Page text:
Despite many consistent features among enacted statutes and emerging bills, legislators are making choices about which types of activity will trigger biometrics-related laws, who will enforce these laws and how violations will be enforced. Where states come down on these issues is likely to play a significant role in shaping the risk profile for businesses in different jurisdictions.
On one end of the spectrum, BIPA applies broadly to private entities collecting biometric information in Illinois, provides for a private right of action and permits plaintiffs to seek liquidated damages ranging from $1,000–$5,000 or actual damages for each violation (as well as attorneys’ fees and litigation costs). The statute’s wide application and heavy fines no doubt have fueled the thirty-plus lawsuits alleging BIPA violations filed against Illinois businesses in recent months. In contrast, the Texas statute is triggered only when a person captures and stores biometric identifiers for a commercial purpose and violations can only be enforced by the state’s attorney general. Texas imposes a steep $25,000 potential penalty for each violation, but after more than eight years on the books, there appear to be few enforcement actions. It is worth noting that the pending bills in Alaska, Michigan and New Hampshire all resemble BIPA far more than they do the Texas statute.
Where to go from here
With so much regulatory activity focused on biometric data collection and use, businesses currently utilizing or contemplating use of these technologies should consider the following:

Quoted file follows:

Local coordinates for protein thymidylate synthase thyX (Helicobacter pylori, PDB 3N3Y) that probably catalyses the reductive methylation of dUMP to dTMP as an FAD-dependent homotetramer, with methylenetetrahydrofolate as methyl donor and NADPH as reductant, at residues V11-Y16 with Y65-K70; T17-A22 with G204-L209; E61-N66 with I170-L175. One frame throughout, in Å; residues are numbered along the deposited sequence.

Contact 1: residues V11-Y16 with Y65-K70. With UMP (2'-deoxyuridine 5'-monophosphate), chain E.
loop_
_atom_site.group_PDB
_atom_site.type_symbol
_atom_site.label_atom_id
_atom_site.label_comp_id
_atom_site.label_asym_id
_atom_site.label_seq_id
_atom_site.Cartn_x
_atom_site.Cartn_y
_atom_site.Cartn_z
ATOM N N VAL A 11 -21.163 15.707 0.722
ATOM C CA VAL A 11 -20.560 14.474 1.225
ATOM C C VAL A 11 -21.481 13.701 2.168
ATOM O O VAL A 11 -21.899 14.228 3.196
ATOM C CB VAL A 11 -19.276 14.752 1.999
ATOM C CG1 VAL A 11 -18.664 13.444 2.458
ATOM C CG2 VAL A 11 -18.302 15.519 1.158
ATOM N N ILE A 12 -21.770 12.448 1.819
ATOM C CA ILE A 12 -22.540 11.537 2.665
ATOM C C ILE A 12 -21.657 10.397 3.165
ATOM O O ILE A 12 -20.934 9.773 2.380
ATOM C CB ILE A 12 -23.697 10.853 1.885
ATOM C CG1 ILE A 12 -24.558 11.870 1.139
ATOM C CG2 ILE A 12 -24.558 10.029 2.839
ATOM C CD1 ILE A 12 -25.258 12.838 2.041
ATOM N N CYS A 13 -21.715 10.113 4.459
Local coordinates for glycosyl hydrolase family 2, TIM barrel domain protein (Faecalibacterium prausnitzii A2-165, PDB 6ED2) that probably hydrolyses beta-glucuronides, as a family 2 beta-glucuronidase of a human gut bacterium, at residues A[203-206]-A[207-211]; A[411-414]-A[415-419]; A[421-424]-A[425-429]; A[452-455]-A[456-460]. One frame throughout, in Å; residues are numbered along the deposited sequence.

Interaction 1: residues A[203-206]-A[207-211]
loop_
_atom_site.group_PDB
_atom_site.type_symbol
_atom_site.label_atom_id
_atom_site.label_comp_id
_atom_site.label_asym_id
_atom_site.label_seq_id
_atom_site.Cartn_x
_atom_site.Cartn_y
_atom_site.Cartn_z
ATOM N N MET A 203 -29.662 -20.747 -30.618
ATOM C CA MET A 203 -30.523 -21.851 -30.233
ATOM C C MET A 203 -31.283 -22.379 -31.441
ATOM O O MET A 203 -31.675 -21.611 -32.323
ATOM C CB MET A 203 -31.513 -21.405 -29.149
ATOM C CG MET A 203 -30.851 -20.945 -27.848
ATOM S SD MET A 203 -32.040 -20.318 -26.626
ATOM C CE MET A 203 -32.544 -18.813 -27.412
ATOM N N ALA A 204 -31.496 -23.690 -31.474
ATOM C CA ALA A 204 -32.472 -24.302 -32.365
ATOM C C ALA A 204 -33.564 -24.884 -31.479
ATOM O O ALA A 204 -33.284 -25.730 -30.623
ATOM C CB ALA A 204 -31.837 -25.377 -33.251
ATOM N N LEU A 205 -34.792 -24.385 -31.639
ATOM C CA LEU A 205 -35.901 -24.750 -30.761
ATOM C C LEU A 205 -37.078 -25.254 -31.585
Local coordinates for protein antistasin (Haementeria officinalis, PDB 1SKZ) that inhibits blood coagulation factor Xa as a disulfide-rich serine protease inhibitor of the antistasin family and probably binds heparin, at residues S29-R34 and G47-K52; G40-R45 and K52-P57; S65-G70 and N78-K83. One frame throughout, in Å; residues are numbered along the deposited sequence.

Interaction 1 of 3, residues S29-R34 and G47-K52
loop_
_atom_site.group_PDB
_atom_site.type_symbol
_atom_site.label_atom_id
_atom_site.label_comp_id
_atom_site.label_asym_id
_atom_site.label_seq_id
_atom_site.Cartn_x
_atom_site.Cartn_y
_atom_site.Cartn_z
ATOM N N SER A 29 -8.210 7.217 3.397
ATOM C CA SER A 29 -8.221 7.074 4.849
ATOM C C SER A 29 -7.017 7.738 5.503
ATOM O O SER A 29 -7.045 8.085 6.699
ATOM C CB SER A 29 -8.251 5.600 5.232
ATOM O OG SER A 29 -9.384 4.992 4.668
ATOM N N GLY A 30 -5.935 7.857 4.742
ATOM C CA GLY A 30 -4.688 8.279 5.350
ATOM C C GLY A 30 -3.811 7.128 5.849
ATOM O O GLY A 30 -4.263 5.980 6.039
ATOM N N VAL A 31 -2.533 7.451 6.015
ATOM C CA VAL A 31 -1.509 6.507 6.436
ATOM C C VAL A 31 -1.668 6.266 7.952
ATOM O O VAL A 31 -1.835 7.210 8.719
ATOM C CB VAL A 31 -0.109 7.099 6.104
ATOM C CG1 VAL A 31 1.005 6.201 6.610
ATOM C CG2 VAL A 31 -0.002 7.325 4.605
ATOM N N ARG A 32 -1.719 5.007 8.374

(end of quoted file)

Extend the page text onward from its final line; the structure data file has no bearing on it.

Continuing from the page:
Investigate. Determine if your business is collecting biometric data or planning to leverage biometric technologies in the future.
Think about consent. Seeking informed and specific consent when collecting personal information is becoming a common theme in privacy schemes worldwide. Consider if and how your enterprise obtains consent from employees and customers and, if needed, button up your practices when gathering biometric data.
Only ask for what you need. Do not collect and store data without a business need and consider investing in technologies that minimize the scope and precision of biometric data required to function.
Purge, purge, purge. Ensure your record retention policies comply with applicable law and always delete biometric data (and other personal information for that matter) when there is no longer a business or legal need to retain it.
Be prepared. Have a plan in place to mitigate the effects of a potential breach involving biometric data your company has collected or stored, including protocols for reporting and notification to affected parties. Know the extent of your insurance coverage for breach events and for suits involving noncompliance with state laws in this area. If your coverage is insufficient, consider a comprehensive cyber insurance policy that covers acts and omissions regarding biometric data.
Investing time and resources now to manage biometric data collection will help your business mitigate legal, financial and reputational risks.